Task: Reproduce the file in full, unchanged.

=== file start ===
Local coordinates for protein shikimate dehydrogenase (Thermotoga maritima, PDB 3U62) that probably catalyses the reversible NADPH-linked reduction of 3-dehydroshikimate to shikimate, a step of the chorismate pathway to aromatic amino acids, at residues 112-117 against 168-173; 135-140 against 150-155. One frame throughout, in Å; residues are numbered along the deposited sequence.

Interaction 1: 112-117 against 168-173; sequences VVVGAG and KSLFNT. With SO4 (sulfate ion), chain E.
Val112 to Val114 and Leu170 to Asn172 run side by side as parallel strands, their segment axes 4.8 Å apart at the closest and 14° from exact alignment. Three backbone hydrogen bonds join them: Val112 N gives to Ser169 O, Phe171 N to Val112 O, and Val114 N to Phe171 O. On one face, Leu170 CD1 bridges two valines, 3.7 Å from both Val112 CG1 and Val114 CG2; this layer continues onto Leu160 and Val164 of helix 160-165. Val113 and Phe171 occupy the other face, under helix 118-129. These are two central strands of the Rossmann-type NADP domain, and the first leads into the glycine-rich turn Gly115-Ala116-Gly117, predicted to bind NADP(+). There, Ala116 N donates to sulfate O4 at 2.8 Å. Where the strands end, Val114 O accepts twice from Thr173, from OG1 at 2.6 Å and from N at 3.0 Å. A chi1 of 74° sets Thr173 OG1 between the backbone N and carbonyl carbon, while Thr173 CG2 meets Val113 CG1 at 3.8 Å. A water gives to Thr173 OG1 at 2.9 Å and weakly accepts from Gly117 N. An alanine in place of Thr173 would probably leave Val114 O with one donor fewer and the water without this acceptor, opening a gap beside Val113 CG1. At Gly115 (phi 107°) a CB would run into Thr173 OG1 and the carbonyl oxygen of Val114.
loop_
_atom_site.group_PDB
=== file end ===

Local coordinates for protein shikimate dehydrogenase (Thermotoga maritima, PDB 3U62) that probably catalyses the reversible NADPH-linked reduction of 3-dehydroshikimate to shikimate, a step of the chorismate pathway to aromatic amino acids, at residues 112-117 against 168-173; 135-140 against 150-155. One frame throughout, in Å; residues are numbered along the deposited sequence.

Interaction 1: 112-117 against 168-173; sequences VVVGAG and KSLFNT. With SO4 (sulfate ion), chain E.
Val112 to Val114 and Leu170 to Asn172 run side by side as parallel strands, their segment axes 4.8 Å apart at the closest and 14° from exact alignment. Three backbone hydrogen bonds join them: Val112 N gives to Ser169 O, Phe171 N to Val112 O, and Val114 N to Phe171 O. On one face, Leu170 CD1 bridges two valines, 3.7 Å from both Val112 CG1 and Val114 CG2; this layer continues onto Leu160 and Val164 of helix 160-165. Val113 and Phe171 occupy the other face, under helix 118-129. These are two central strands of the Rossmann-type NADP domain, and the first leads into the glycine-rich turn Gly115-Ala116-Gly117, predicted to bind NADP(+). There, Ala116 N donates to sulfate O4 at 2.8 Å. Where the strands end, Val114 O accepts twice from Thr173, from OG1 at 2.6 Å and from N at 3.0 Å. A chi1 of 74° sets Thr173 OG1 between the backbone N and carbonyl carbon, while Thr173 CG2 meets Val113 CG1 at 3.8 Å. A water gives to Thr173 OG1 at 2.9 Å and weakly accepts from Gly117 N. An alanine in place of Thr173 would probably leave Val114 O with one donor fewer and the water without this acceptor, opening a gap beside Val113 CG1. At Gly115 (phi 107°) a CB would run into Thr173 OG1 and the carbonyl oxygen of Val114.
loop_
_atom_site.group_PDB